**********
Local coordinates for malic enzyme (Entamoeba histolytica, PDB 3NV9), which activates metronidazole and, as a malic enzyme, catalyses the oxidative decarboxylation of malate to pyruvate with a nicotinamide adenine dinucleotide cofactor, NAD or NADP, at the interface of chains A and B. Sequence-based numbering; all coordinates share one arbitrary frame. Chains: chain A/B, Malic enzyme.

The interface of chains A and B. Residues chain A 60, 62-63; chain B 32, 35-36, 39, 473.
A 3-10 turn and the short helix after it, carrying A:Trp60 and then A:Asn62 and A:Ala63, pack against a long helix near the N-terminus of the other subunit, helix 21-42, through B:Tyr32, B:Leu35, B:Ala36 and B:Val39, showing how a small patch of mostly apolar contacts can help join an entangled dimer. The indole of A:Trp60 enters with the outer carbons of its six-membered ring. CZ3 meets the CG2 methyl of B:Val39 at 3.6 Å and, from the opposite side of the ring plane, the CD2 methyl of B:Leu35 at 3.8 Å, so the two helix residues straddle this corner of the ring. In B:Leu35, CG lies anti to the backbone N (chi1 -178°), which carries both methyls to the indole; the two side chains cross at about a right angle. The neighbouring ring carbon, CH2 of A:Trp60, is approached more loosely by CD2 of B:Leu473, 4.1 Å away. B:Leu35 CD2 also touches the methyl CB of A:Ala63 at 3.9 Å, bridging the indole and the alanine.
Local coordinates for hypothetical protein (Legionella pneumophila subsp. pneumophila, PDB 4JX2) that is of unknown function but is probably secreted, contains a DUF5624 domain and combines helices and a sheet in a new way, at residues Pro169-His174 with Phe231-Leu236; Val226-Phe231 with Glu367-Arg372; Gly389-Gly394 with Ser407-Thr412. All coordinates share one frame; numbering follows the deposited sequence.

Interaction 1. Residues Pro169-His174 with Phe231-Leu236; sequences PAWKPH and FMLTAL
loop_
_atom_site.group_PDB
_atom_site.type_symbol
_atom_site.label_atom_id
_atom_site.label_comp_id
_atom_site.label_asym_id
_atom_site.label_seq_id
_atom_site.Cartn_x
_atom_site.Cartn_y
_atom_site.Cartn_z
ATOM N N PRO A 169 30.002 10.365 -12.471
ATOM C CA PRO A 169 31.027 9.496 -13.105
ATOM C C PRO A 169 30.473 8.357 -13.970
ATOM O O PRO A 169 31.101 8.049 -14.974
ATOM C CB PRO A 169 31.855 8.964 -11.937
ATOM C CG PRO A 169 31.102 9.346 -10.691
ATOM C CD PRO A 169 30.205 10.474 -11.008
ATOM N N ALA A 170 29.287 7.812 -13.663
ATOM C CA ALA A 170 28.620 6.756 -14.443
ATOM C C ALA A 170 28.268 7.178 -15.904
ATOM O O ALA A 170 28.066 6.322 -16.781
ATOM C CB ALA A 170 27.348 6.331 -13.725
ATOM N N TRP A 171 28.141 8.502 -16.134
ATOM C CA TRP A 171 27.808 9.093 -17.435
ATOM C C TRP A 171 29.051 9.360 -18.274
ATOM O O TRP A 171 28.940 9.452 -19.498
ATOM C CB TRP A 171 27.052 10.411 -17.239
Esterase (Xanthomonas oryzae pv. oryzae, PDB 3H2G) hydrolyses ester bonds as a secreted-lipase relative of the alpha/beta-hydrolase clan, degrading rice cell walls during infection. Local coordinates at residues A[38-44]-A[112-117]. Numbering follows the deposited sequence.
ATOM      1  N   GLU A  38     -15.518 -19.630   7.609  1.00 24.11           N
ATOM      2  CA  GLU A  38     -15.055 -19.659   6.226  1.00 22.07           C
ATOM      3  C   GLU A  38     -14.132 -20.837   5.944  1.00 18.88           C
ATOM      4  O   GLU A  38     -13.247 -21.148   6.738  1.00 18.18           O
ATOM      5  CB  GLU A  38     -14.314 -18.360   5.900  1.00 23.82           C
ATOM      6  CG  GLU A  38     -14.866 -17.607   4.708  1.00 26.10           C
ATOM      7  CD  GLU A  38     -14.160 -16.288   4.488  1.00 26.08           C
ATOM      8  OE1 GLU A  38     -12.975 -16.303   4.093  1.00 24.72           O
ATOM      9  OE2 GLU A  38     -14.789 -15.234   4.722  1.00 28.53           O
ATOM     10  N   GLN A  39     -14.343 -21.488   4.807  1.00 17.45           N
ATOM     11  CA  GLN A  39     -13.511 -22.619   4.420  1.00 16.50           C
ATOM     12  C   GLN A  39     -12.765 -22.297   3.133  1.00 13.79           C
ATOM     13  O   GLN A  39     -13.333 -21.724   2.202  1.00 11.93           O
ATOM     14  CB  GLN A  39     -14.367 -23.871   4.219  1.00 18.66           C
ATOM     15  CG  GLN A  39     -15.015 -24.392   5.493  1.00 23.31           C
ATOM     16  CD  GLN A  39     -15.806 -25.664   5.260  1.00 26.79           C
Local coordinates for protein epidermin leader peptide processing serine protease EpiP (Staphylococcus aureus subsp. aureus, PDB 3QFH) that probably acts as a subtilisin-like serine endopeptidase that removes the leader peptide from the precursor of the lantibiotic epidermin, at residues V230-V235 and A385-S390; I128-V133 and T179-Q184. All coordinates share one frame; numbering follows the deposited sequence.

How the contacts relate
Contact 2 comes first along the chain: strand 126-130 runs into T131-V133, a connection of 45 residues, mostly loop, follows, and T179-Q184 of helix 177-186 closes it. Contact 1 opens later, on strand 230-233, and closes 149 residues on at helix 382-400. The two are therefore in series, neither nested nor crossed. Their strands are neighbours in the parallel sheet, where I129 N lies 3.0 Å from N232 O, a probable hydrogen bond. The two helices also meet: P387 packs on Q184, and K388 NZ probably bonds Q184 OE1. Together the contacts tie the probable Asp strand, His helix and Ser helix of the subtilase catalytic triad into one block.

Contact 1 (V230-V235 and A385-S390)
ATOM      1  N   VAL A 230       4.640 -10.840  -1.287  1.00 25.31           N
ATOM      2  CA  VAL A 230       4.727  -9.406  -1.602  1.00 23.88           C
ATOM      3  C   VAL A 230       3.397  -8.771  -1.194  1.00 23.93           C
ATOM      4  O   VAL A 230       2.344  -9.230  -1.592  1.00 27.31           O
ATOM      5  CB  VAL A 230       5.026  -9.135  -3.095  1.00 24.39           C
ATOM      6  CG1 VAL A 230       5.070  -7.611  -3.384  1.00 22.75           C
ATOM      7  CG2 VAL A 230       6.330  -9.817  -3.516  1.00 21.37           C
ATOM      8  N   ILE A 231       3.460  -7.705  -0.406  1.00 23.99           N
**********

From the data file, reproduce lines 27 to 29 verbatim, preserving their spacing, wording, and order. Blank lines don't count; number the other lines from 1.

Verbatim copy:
ATOM C CB ALA A 170 27.348 6.331 -13.725
ATOM N N TRP A 171 28.141 8.502 -16.134
ATOM C CA TRP A 171 27.808 9.093 -17.435